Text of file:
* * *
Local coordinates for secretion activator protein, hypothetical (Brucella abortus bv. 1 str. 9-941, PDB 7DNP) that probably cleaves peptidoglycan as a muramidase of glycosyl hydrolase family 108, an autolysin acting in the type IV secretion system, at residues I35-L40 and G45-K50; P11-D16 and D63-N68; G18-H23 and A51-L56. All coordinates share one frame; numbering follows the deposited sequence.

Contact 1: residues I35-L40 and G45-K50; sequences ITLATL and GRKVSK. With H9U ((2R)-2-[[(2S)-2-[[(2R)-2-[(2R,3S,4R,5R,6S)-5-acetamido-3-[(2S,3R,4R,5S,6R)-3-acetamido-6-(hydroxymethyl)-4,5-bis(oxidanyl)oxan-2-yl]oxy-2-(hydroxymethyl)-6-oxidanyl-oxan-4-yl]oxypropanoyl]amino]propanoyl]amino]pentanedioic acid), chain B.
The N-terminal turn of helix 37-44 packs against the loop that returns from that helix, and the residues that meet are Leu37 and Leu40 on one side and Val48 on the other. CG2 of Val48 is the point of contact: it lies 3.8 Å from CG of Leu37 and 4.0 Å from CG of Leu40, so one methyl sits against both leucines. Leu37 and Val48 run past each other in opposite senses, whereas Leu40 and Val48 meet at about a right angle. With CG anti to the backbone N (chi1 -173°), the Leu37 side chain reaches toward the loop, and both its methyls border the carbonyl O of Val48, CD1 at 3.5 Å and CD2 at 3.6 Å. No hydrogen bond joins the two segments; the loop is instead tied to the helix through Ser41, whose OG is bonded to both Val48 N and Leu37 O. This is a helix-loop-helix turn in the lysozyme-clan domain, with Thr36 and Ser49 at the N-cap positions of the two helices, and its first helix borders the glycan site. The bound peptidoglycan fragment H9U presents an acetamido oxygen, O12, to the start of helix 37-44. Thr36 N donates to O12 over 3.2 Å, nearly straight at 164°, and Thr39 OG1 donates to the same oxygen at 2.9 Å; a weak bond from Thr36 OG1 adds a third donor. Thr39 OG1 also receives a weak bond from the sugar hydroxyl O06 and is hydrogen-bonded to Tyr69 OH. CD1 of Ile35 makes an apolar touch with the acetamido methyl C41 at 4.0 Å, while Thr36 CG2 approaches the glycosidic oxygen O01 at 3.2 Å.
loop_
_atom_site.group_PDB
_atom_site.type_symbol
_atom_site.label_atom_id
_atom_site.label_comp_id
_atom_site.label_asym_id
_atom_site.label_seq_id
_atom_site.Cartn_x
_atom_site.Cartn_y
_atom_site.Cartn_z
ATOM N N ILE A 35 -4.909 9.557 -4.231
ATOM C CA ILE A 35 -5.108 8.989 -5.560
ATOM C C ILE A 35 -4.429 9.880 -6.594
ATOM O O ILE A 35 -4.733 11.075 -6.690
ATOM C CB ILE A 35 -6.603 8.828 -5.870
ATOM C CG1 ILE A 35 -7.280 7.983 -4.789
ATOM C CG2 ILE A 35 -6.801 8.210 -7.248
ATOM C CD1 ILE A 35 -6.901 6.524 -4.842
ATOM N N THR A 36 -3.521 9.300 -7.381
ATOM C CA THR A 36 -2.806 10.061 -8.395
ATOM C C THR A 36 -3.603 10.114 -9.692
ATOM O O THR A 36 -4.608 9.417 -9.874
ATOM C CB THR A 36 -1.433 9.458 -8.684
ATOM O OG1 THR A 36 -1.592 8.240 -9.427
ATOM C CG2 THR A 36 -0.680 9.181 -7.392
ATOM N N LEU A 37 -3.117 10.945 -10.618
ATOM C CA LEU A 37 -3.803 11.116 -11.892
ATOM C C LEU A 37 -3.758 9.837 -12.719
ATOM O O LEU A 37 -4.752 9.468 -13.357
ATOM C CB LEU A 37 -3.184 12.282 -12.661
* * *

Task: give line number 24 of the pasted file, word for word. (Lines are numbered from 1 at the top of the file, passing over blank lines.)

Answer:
ATOM C C THR A 36 -3.603 10.114 -9.692